When asked if he expects a breakthrough in the ongoing EU-U.S. free trade negotiations, Thomas Schmidt said a compromise will be difficult.

    “I am cautiously optimistic. We should always keep in mind that trade and agriculture is only 4 percent of the overall trade of the United States with the European Union," he noted. "We should not let 4 bpercent of trade take over 96 percent of trade. We should be aware that we have differences and we should find ways to live with these differences by harming trade as little as possible.”

    The European Union is currently the largest importer of goods from the United States and a possible deal between the two on GMO food imports from the U.S. would have a significant economic impact on both sides of the Atlantic. The free trade agreement negotiations are expected to be finalized by the end of 2014.

    You May Like

    Video For Many US Veterans, the Vietnam War Continues

    More than 40 years after it ended, war in Vietnam and America’s role in it continue to provoke bitter debate, especially among those who fought in it

    Video Newest US Citizens, Writing the Next Great Chapter

    100 immigrants graduated Friday as US citizens in New York, joining the ranks of 680,000 others every year in cities across country

    Family's Fight Pays Off With Arlington Cemetery Burial Rights for WASPs

    Policy that allowed the Women Airforce Service Pilots veterans to receive burial rites at Arlington had been revoked in 2015

    This forum has been closed.
    Comment Sorting
    Comments
         
    by: Anonymous
    November 14, 2013 2:07 PM
    The GMO business lobbies that GMO warning labels are NOT put on the GMO degenerated „food“. Why is that? Why would it be so important for them that nobody knows what food is GMO degenerated? Why would they want to be free to secretly sell GMO degenerated shit to uninformed consumers?

    by: SAM from: Canada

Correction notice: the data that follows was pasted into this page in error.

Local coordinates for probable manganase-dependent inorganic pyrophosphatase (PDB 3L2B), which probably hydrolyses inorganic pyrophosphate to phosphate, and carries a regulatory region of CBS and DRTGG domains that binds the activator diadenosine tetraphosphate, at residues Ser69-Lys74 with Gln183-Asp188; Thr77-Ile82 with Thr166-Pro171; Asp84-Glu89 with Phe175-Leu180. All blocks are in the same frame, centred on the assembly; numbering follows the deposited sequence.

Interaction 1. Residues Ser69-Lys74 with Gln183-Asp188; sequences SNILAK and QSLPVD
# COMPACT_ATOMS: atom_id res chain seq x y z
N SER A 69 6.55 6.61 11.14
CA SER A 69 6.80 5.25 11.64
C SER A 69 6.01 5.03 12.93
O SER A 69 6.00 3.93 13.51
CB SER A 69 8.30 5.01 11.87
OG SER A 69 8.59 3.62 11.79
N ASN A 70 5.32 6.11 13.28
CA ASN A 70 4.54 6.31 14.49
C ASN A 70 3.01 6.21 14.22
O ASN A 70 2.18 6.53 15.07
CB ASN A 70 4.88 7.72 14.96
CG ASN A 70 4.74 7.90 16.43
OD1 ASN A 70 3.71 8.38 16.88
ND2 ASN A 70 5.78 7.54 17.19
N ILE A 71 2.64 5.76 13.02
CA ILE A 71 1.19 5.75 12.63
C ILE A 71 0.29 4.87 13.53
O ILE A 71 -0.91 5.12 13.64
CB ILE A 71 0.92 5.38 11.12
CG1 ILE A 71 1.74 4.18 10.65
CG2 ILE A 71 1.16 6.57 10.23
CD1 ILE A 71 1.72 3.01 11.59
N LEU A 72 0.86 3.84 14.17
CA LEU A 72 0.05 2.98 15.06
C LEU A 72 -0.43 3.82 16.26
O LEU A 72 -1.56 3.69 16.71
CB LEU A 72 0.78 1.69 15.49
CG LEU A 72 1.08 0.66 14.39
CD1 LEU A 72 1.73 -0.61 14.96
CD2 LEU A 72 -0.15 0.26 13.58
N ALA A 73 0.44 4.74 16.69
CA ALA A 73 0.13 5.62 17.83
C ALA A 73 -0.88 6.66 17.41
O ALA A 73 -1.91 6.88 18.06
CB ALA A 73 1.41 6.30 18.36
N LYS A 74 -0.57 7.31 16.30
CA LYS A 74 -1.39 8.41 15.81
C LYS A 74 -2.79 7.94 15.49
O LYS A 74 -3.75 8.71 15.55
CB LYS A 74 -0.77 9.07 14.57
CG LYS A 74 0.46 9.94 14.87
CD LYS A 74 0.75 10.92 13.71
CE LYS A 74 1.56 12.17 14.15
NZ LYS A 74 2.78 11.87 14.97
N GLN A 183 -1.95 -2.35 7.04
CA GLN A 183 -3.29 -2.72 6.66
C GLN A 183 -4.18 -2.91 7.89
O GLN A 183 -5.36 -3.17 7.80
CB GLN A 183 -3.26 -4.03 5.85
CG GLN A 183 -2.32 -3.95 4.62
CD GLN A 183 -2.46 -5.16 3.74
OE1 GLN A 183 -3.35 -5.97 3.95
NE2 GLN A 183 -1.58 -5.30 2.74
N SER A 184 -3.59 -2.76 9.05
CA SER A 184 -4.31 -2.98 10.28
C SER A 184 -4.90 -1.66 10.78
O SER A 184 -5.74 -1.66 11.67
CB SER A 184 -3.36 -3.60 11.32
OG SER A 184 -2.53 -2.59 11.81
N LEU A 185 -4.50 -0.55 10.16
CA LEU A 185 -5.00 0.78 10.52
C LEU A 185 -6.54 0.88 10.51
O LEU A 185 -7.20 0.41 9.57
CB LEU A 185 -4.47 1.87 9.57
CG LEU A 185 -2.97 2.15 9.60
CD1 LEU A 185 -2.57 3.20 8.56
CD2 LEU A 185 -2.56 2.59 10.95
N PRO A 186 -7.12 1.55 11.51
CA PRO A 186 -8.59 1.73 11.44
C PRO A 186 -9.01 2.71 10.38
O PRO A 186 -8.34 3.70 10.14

October 24, 2013 4:04 PM
    Here in Canada, all food chain - stores are selling nothing but GMO food. I stopped eating zucchini, soya, corn, etc.The quantity of clean produce from local organic farms are small and very-very expensive.Our politicians do not care what we eat.
    In Response

    by: Laurent from: France
    October 25, 2013 1:00 PM
    Canada... who cares what you do..?? keep importing Arabs and Muslims into your country...

    by: Lemur from: Romania
    October 24, 2013 1:58 PM
    It seems that the Europeans wait to see if some bad things will happen with americans who eats GMO before to accept kind of crops in Europe.

    by: O'Bryan from: Kansas
    October 24, 2013 11:42 AM
    There is no scientific evidence that GMO foods are harmful to the consumer in any way. This is not a debate. My statement is correct, and until there is a real, peer reviewed and published scientific study that finds that GMO foods are in any way harmful to the consumer, there will be no credible evidence. I am tired of this garbage fear-mongering. Governments are not experts on science, and neither are people with "opinions" on GMO's. Real scientists are experts.
    In Response

    by: Bill from: USA
    October 29, 2013 10:01 PM
    Where is the long peer reviewed study that proves their safe?

    by: Mrs. Kay Bottomburp from: USA
    October 24, 2013 11:14 AM
    Ever wonder why NONE of the GLOBAL ELITES eat GMO, drink FLUORIDE in the tap water, or take the thimerisol (MERCURY) laden vaccines??????????? There is no wonder, you dumb sheeple, all of these things are a EUGENICS PROGRAM, by the Regime for population control..................to kill you. PROVEN FACT!!

    by: Dr. Cornphart PhD from: USA
    October 24, 2013 11:10 AM